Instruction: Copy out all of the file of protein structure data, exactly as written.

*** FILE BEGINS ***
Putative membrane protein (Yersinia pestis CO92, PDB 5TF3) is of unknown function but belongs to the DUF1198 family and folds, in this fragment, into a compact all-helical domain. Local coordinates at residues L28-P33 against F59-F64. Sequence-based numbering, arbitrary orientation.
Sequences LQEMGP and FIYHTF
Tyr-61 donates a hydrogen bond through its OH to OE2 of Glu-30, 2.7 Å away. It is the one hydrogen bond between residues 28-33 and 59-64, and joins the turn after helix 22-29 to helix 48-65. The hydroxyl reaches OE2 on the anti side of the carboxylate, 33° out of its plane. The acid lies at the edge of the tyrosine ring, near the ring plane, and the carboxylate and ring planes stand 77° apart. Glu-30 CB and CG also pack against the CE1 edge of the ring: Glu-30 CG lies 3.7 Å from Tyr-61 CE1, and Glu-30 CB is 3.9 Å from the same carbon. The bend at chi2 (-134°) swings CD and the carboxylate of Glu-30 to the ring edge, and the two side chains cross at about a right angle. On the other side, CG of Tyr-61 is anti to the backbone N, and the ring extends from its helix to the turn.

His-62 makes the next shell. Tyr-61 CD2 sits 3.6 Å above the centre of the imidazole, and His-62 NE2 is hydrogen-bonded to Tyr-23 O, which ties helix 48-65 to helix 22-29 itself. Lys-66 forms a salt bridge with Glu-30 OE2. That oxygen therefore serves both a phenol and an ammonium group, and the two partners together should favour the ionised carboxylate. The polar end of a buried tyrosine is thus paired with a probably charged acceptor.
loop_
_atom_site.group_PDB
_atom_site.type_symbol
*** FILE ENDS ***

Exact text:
Putative membrane protein (Yersinia pestis CO92, PDB 5TF3) is of unknown function but belongs to the DUF1198 family and folds, in this fragment, into a compact all-helical domain. Local coordinates at residues L28-P33 against F59-F64. Sequence-based numbering, arbitrary orientation.
Sequences LQEMGP and FIYHTF
Tyr-61 donates a hydrogen bond through its OH to OE2 of Glu-30, 2.7 Å away. It is the one hydrogen bond between residues 28-33 and 59-64, and joins the turn after helix 22-29 to helix 48-65. The hydroxyl reaches OE2 on the anti side of the carboxylate, 33° out of its plane. The acid lies at the edge of the tyrosine ring, near the ring plane, and the carboxylate and ring planes stand 77° apart. Glu-30 CB and CG also pack against the CE1 edge of the ring: Glu-30 CG lies 3.7 Å from Tyr-61 CE1, and Glu-30 CB is 3.9 Å from the same carbon. The bend at chi2 (-134°) swings CD and the carboxylate of Glu-30 to the ring edge, and the two side chains cross at about a right angle. On the other side, CG of Tyr-61 is anti to the backbone N, and the ring extends from its helix to the turn.

His-62 makes the next shell. Tyr-61 CD2 sits 3.6 Å above the centre of the imidazole, and His-62 NE2 is hydrogen-bonded to Tyr-23 O, which ties helix 48-65 to helix 22-29 itself. Lys-66 forms a salt bridge with Glu-30 OE2. That oxygen therefore serves both a phenol and an ammonium group, and the two partners together should favour the ionised carboxylate. The polar end of a buried tyrosine is thus paired with a probably charged acceptor.
loop_
_atom_site.group_PDB
_atom_site.type_symbol